There has been a lot of talk in the media lately about the problems with the family law court system, especially in relation to the delay experienced by parties.
There are currently two courts responsible for dealing with family law matters – the Family Court of Australia and the Federal Circuit Court of Australia.
The Attorney-General’s Department estimated that in 2016-17 almost 106,000 family law applications were made to the two Courts. Such a large volume of applications clearly necessitates an efficient system of dealing with matters.
On 30 May 2018 the Australian Government announced its proposal to restructure the family law court system. It is hoped that the restructure will:
- maximise court resources
- improve access to justice
- increase efficiency
- result in more consistent resolutions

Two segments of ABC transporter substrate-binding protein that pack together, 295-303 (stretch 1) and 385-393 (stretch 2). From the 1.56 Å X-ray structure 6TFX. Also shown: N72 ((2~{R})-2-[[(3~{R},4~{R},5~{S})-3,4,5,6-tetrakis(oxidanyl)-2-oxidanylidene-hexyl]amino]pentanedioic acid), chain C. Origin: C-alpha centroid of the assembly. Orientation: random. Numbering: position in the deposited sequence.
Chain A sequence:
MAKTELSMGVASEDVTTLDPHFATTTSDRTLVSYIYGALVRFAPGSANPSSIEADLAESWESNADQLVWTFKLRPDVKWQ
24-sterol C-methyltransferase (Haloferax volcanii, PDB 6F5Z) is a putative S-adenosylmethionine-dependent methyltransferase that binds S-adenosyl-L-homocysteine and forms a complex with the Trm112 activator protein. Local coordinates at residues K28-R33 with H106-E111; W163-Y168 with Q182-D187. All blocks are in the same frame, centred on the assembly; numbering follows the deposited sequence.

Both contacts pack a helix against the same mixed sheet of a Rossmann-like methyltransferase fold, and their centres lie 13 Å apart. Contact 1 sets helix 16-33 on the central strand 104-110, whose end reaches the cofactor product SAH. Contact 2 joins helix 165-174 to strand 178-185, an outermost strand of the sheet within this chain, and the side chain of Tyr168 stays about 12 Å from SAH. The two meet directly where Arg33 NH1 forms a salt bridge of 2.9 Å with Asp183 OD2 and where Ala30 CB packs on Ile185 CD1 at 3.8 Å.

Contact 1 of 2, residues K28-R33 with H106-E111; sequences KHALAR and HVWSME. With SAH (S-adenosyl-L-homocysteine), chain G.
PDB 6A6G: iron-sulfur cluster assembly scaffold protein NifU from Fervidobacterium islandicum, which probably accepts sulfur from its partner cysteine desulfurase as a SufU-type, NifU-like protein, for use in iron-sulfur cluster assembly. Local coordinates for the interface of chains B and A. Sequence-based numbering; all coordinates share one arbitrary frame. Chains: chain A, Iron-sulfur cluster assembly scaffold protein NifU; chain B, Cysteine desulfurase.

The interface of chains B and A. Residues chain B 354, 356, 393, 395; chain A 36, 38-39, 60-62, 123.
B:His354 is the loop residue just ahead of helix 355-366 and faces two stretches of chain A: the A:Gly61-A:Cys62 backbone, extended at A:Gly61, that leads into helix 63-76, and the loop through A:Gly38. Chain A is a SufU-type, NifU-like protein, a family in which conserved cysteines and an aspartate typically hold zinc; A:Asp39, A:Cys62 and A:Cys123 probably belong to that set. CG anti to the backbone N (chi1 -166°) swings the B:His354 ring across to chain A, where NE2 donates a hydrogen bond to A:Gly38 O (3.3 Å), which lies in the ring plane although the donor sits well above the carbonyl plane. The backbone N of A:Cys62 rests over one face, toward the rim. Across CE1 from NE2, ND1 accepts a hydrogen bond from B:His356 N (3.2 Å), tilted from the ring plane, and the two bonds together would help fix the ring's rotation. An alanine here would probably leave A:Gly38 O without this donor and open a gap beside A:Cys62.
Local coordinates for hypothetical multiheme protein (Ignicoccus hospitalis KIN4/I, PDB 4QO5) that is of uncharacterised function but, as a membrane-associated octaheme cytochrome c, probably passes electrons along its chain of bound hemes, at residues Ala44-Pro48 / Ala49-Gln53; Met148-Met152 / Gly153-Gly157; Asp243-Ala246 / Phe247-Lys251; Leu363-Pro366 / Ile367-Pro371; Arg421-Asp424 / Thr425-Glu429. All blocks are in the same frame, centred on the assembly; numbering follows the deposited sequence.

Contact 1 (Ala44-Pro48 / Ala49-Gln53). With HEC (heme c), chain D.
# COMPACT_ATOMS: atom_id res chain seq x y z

The proposed restructure is currently on schedule to come into effect on in mid-2019 and includes the following proposed changes:
- The current Family Court of Australia and the Federal Circuit Court of Australia be amalgamated into the Federal Circuit and Family Court of Australia (FCFCA).
That there will be two divisions of the FCFCA:?
- Division 1 comprised of the existing judges of the Family Court of Australia and dealing only with family law matters; and
- Division 2 comprised of the existing judges of the Federal Circuit Court of Australia and dealing with both family law matters and general federal law matters.
That the two divisions of the FCFCA remain separate but there be a single point of entry.
- The Appeal Division of the Family Court of Australia not be retained. Appeals in family law matters would be heard by a new Family Law Appeal Division of the Federal Court of Australia.
- That there be a single set of rules and forms for both divisions of the FCFCA.
It is hoped that the structural reforms will allow up to an extra 8,000 cases to be resolved each year. It has been questioned how the structural reforms will achieve this in the absence of extra funding for the family law court system.
For more information, visit the Attorney-General’s Department’s webpage Structural Reform of the Federal Courts.
It seems like change is afoot in the family law jurisdiction.